Chinese state-owned companies are winning some key domestic allies in their desire for a wide-open investment field that would allow them to make major acquisitions in Canada.
A new study to be released Tuesday by the Canadian Council of Chief Executives and the Canadian International Council argues that publicly traded state-owned companies in China operate strictly on a commercial basis around the world, and should face no more investment barriers than other foreign corporations.
Despite Prime Minister Stephen Harper’s recent courting of Chinese investment, Beijing-based companies still face an uncertain political climate in Canada, and the potential for highly politicized opposition should they seek to acquire a major Canadian firm.
In a recent poll, 71 per cent of respondents disapproved of Chinese state-owned enterprises taking majority control of existing Canadian companies, and 49 per cent opposed such takeovers of foreign-owned firms operating in Canada.
But much of that opposition is based on misperceptions that Chinese oil companies operate as policy arms of the Communist government, and are primarily driven by the desire to ship raw resources to China for processing, says the study by Margaret Cornish, the former executive director of the Canada China Business Council and now chief representative of Bennett Jones LLB’s Beijing consulting office.
The major China oil companies like PetroChina Company Ltd., China National Offshore Oil Company (CNOOC) and China Petroleum & Chemical Corp. are “profit-driven to their core,” despite being majority-owned by the national government, Ms. Cornish said in her report.
Rather than pursuing a co-ordinated plan to acquire strategic resources, the companies are vying with one another to become as sophisticated and global in their reach as Western oil majors, she said in an interview from Beijing.
“What the state wants the oil companies to do is compete, compete, compete,” she said.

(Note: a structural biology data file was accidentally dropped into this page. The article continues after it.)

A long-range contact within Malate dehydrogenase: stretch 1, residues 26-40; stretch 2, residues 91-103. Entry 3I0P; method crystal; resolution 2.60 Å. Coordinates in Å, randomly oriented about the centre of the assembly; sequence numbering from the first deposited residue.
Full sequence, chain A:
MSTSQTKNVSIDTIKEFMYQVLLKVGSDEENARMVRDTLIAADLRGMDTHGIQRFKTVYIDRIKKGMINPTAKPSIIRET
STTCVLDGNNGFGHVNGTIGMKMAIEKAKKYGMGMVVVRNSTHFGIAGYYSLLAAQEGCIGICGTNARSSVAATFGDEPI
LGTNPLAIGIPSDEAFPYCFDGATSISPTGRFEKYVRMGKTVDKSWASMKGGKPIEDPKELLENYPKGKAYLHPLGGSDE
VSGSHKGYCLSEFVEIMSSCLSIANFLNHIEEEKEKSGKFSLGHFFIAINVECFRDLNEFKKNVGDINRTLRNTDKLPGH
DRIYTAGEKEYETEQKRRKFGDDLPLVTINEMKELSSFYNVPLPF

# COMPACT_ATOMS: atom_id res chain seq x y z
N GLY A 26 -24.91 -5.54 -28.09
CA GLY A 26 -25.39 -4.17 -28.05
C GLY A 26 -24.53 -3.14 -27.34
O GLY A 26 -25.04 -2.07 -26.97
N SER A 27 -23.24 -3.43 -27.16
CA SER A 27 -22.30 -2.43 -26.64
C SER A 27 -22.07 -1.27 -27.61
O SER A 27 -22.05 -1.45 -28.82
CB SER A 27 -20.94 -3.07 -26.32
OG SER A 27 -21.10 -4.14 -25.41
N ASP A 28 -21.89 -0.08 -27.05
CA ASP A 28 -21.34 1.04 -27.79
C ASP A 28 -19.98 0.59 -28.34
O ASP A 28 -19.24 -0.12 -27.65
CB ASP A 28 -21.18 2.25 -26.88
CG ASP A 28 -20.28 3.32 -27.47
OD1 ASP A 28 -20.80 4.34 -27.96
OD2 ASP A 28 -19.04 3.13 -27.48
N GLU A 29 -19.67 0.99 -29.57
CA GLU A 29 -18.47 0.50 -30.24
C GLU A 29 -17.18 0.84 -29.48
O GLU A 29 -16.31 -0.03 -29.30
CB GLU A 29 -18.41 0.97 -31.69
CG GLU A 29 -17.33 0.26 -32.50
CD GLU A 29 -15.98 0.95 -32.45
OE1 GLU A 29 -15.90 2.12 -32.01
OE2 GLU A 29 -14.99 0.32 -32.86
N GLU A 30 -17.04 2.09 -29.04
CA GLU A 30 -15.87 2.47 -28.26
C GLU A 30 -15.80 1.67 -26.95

There is a common assumption that Chinese energy companies are securing access to crude for the sole purpose of shipping it back to the homeland, a strategy that implies geopolitical competition for scarce resources.
But Ms. Cornish said there is no evidence for that pattern of trade, noting that the companies sell the oil they produce in Africa and elsewhere into the most attractive market. Beijing does, however, have an interest in diversifying its supply mix by developing export capacity from Western Canada.
She also rejected the notion that Chinese firms have an unfair advantage because they have access to the state treasury. Borrowing costs for the state-owned oil companies are roughly comparable to those of their international competitors, Ms. Cornish said.
Her analysis echoes a 2011 report from the Paris-based International Energy Agency, which said the Chinese companies have gained considerable independence from the government department to which they formally report.
The IEA said investments by state-owned enterprises are “driven by a strong commercial interest, not the whim of the state.” And while senior company executives are appointed by the Communist Party – and are senior members of it – they thrive by making sophisticated business decisions that do not antagonize trading partners.
To date, Chinese companies have been cautious in their acquisitions in Canada, typically preferring to take minority stakes in assets that require further investment before producing oil or natural gas. Chinese investment in the oil and gas sector to date amounts to about $10-billion, a relative pittance compared to their activity in Africa, South America and Australia.
In December, Ottawa did approve Sinopec’s $2.2-billion acquisition of Daylight Energy, an oil and gas company that had promising assets but no production. For the first time, a Chinese company is now an operator in Canada’s oil patch.
During his visit to China earlier this month, Mr. Harper announced the two governments have agreed in principle on an investment protection agreement that would give companies from both countries greater confidence that they will be fairly treated in one another’s home market.
The federal government will still subject takeovers by Chinese companies to the additional screen Ottawa adopted in 2010 to ensure state-owned companies are operating in a commercial manner.
For future reviews, Ms. Cornish’s study – backed by the prestigious business councils that are releasing it Tuesday – and the IEA report will provide strong evidence that Chinese state-owned energy companies are indeed driven by commercial interests. But that does not provide carte blanche for takeovers of major Canadian producing companies, particularly hostile ones. The Harper government has already established a track record for rejecting controversial deals, notably BHP Billiton’s bid for Potash Corp. of Saskatchewan Inc., and the Prime Minister has said hostile takeovers of key Canadian businesses are not in the national interest.
Like any other foreign investor, Chinese companies are going to have to come to terms with this government’s deliberately opaque foreign investment policy before taking their acquisition strategies to the next level.